Other Lists: “I Can See for Miles” is #262 on Rolling Stone’s list of the 500 Greatest Songs of All Time.  It is #2 on the list of the 50 Greatest Songs by The Who, along with “Tattoo” at #19, “Sunrise” at #24, “I Can’t Reach You” at #43, and “Relax” at #49.

Ch-ch-changes: This album dropped two spots from it’s rank of #113 on the original list.

My favourite track: “I Can See for Miles”

Honourable mention: “Tattoo”

Quote: “Me and my brother were talking to each other ’bout what makes a man a man.  Was it brain or brawn or the month you were born?  We just couldn’t understand.”



Sweet Baby James

I’ve referenced it before on this blog, but when I was a wee little boy mi madre had this big wood paneled console stereo that had a turntable, an 8-track player, and a radio.  And I used to love to stand and watch the records spin for hours at a time.  But I also loved the 8-track player because it had these red lights that would indicate which track was playing, and there was always this big mechanical thunk every time it switched tracks.  Sometimes that big thunk even happened mid-song.  Well, most of mi madre’s albums were on vinyl, but JT was on 8-track.  And I remember hearing “Fire and Rain” at a very young age, and realizing it was a great song even then.

Fast forward several years to my high school days, and scamming BMG for as many free CDs as possible.  JT’s Greatest Hits package was one of those free CDs, and it made the trip with me down to Olde Columbus Towne when I started college.  The Artistic One and I were rooming together in Lincoln Tower, and despite the fact that we were trying to be tragically hipster and listening to lots of Nine Inch Nails mixed with heavy doses of The Doors and the Beastie Boys, we would frequently put JT on the stereo when we wanted to hear something soothing.  I think the Artistic One’s parents had exposed him to JT in his youth as well, and it was something that took us both back to simpler times when all hell was breaking loose around us in the dorm.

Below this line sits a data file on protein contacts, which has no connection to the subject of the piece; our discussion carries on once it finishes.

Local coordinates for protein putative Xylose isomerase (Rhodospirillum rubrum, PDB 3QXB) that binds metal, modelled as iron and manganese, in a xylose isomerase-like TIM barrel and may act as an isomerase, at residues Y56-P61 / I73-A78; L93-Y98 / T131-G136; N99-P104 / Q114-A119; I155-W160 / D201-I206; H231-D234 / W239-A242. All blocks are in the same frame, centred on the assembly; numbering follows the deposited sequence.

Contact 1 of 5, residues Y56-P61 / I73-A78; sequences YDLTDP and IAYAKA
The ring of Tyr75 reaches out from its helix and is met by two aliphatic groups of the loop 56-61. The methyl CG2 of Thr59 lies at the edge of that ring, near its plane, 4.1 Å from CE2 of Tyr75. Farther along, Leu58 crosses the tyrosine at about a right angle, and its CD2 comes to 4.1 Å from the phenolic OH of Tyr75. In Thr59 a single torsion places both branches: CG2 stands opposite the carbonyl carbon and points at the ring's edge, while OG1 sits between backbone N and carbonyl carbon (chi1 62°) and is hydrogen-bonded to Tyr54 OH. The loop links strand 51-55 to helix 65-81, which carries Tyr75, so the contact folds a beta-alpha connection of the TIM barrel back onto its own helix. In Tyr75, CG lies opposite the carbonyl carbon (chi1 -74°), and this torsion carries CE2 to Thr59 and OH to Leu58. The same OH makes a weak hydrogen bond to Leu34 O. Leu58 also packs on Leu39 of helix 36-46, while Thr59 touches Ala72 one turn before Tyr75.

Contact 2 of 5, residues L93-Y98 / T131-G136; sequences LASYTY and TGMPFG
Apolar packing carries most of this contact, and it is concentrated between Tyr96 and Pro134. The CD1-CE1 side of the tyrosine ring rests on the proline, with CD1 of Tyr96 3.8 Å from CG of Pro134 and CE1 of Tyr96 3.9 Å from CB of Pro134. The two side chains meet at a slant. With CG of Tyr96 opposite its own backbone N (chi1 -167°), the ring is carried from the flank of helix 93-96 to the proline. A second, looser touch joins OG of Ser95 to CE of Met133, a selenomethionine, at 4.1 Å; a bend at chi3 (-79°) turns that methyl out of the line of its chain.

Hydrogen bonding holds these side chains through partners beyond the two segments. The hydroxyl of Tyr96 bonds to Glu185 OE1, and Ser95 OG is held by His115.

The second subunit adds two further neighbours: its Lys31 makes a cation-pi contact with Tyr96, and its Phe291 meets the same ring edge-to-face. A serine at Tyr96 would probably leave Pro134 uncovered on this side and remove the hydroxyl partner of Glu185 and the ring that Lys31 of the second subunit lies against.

Fast forward a few more years, and in my first year of teaching in Newark, Ohio (pronounced Nerk by the locals) and there was a large section of 70s pop tunes in the choral music library.  So I found an SATB arrangement of “Fire and Rain” and I started to teach it to the 8th grade choir.  Well, it had taken awhile to win these kids over, but they had genuinely grown to like me.  But they hated this song at first.  Like truly hated it.  But then I tried to explain to them that it had meant something to me when I was younger and they gave it a shot.  And then some urban legend developed that this song reminded me of an ex-girlfriend who had died, which was totally untrue, but it motivated the kids so I never completely denied it, and the kids got real good at it and it wound up on our spring concert.  Hey, whatever works, right?